Massachusetts Daily Collegian

Weighty Matters


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Courtesy of SheKnows.com

The other day I overheard a girl coo to a friend, “Oh my God, you look so skinny!” The friend seemed pleased and flattered, but all I could think of was the fact that the girl had just lied. Her friend wasn’t skinny at all; as a matter of fact, she was rather chubby.

Does it sound like I’m being cruel? I’m not. I happened to notice that the friend in question was also very pretty and well-dressed, but these qualities weren’t what the first girl had chosen to comment on—she’d used the word “skinny,” which simply was not objectively accurate.

How did “skinny” get to be a compliment on its own? Skinniness says nothing about a person. It doesn’t mean they’re kind or intelligent or funny. It doesn’t even necessarily mean they’re attractive. At the same time, “fat” is so overused as an insult that it has become a cliché. Somehow, “skinny” and “fat” have become intensely polarized words, and have even reached the point where they actually function as a code for value judgments.

Many people justify their use of these words by saying it’s unhealthy to be fat, but that’s not really the case. There’s much more to health than that – it’s completely impossible to gauge the relative health of a person merely by looking at them. Weight has a lot to do with genetics, not just diet and exercise. Yes, it is true that America has a problem with obesity. It is also true that that a healthy diet and a good exercise regimen are very important to one’s physical well-being – but that still doesn’t mean you can determine someone’s level of health based on the way they look. Given any two people of differing sizes, you can’t assume that the skinnier one is healthier.

Being fat doesn’t automatically mean that you’re lazy and don’t take care of yourself. Being skinny doesn’t mean that you’re in peak physical condition. There are healthy and unhealthy people of varying shapes and sizes; health is not directly related to weight. In fact, a 2005 study showed that the mortality risk for overweight people (as measured by BMI) was not significantly different from that of people at a normal weight.

The concept of “unhealthiness,” though, is only half of the problem. An essential part of the issue is that the appearance of fat people goes against the current mainstream ideal of beauty. The idea of thinness and beauty being inextricably connected is so pervasive that those who are attracted to fat people are called “chubby chasers.” Finding a fat person sexually desirable is so unlikely, our culture tells us, that it can only be a fetish.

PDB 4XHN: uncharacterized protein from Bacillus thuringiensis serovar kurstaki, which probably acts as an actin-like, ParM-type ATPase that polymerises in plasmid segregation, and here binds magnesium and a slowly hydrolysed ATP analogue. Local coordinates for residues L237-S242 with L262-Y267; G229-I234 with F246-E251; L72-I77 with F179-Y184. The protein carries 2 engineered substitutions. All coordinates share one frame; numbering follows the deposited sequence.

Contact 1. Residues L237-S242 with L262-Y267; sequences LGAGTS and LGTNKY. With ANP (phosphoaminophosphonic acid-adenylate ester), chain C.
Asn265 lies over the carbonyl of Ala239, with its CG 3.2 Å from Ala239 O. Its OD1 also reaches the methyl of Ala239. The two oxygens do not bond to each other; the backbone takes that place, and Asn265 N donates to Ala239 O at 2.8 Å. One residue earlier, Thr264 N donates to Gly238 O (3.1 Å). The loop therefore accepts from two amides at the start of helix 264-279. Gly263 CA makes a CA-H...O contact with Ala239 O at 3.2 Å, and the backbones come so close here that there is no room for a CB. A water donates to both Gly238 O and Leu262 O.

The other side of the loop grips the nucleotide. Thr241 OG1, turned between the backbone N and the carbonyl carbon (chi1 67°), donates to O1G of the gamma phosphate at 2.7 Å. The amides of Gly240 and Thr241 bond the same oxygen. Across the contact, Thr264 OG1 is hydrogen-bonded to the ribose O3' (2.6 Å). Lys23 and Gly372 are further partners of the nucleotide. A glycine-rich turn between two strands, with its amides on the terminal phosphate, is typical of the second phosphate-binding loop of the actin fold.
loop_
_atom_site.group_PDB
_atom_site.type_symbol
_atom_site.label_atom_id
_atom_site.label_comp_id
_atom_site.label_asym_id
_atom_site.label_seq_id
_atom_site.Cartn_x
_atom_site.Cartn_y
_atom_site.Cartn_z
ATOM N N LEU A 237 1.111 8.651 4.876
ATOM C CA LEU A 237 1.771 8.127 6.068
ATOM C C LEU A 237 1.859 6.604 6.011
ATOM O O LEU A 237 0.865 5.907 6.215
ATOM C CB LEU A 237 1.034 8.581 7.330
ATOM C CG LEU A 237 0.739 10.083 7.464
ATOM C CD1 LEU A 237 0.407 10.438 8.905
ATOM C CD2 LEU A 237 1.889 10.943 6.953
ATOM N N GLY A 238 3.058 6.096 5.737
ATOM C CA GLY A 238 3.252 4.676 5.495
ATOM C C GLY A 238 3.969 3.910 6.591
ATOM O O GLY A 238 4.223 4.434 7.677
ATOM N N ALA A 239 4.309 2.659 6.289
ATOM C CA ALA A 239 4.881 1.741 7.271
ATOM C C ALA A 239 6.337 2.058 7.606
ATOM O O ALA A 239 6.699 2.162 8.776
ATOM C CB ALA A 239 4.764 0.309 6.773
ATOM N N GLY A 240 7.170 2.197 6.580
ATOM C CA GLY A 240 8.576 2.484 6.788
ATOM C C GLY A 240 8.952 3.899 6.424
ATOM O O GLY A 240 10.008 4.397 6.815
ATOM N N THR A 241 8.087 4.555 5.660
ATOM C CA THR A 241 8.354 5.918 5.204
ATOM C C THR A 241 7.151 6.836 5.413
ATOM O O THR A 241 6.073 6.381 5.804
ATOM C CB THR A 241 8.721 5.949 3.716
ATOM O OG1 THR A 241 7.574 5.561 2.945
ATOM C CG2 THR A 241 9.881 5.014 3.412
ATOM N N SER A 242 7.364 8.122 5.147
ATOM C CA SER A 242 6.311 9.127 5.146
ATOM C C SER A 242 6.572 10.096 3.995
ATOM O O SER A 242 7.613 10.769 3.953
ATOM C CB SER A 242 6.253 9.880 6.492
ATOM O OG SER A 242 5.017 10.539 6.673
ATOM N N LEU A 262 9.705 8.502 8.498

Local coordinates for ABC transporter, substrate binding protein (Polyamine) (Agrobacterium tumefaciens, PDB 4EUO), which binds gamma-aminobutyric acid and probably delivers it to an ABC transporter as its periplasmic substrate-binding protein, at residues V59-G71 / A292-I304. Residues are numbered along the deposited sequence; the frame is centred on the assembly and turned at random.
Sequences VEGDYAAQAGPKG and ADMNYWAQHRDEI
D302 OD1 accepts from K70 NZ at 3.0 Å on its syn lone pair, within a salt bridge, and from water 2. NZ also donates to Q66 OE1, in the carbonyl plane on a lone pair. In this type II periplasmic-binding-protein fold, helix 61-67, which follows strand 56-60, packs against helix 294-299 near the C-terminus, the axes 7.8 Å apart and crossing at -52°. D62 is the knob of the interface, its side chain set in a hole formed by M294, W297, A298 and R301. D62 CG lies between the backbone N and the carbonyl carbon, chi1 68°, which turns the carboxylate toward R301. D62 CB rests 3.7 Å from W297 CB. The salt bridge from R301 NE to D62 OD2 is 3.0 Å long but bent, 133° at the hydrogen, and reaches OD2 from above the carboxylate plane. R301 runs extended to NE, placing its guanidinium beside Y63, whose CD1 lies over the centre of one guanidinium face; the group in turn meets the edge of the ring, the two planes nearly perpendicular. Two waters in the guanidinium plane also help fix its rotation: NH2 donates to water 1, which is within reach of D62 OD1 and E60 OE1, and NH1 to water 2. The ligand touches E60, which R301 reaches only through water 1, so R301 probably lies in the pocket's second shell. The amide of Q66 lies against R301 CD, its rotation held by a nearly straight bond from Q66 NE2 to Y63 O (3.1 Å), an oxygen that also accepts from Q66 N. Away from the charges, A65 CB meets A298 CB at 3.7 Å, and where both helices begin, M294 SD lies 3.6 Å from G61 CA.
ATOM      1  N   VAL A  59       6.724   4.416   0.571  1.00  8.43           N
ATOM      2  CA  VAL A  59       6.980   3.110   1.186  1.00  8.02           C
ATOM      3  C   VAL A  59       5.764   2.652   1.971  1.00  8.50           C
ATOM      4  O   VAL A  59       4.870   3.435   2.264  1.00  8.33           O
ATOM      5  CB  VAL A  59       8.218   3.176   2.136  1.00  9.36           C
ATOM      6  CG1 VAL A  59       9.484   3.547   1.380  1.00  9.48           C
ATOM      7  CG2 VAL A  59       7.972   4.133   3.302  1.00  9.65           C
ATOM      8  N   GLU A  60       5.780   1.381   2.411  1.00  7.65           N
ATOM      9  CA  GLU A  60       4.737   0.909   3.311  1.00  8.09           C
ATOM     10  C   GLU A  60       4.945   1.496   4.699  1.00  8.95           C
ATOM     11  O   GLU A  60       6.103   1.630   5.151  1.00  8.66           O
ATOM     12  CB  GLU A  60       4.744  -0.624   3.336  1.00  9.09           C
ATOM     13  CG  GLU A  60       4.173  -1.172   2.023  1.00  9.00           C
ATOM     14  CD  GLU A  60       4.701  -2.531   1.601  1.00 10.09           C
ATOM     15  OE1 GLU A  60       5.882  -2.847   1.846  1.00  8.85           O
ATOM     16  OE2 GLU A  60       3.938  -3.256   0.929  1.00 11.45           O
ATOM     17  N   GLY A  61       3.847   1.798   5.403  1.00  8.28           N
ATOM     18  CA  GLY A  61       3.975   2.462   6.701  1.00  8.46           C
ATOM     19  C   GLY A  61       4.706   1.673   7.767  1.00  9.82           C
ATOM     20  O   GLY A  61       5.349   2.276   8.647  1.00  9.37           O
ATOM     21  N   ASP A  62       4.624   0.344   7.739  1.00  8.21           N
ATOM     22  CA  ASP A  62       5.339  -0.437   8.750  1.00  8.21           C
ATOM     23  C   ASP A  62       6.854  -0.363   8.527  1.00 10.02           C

It’s the conflation of the “health” and “beauty” ideas that gives such incredible power to the stigmatization of fat people. In other words, fat people are considered to be intrinsically ugly, sexually unattractive, and lazy – and worse yet, culpable for all these things. What could be worse?

This street, of course, goes both ways. Tired of being told that fat was bad and skinny was good, many people decided to respond with the cry, “Real women have curves!” Unfortunately, this is merely another facet of the same problem. In actuality, some women are curvy, some are fat and not curvy, some are skinny, etc. It doesn’t mean that any are less “real” than others. Although the “real women have curves” movement is understandable, it is equally harmful: For every heavy woman who can’t lose weight, there is a thin woman who can’t develop larger breasts and hips. It’s terrible to be called a “fat slob,” but it is no less wounding to be called “sickly thin.”

But “skinny” and “fat” shouldn’t be compliments or insults, because these words are merely neutral descriptors. There’s no need for euphemisms for fat, like “big,” or “curvy,” or “not fat.” Fatness is not subjective (although, like tallness, it is relative), but being fat doesn’t mean anything is inherently wrong with you, just as being skinny doesn’t mean you’re not “real.”

In the end, we really need to stop ganging up on each other and belittling the differences in our sizes and shapes. Those of us who are unhealthy – whether we are skinny or fat – may well stand to gain from a healthier diet and more exercise, although that’s really not anybody’s business but our own. More importantly, we can all benefit from doing our best to stop throwing around the words “skinny” and “fat” to hurt one another – particularly when it’s just as nonsensical as using the words “brown-eyed” or “blonde.”

Sophie Kaner is a Collegian columnist. She can be reached at [email protected].

1 Comment

One Response to “Weighty Matters”

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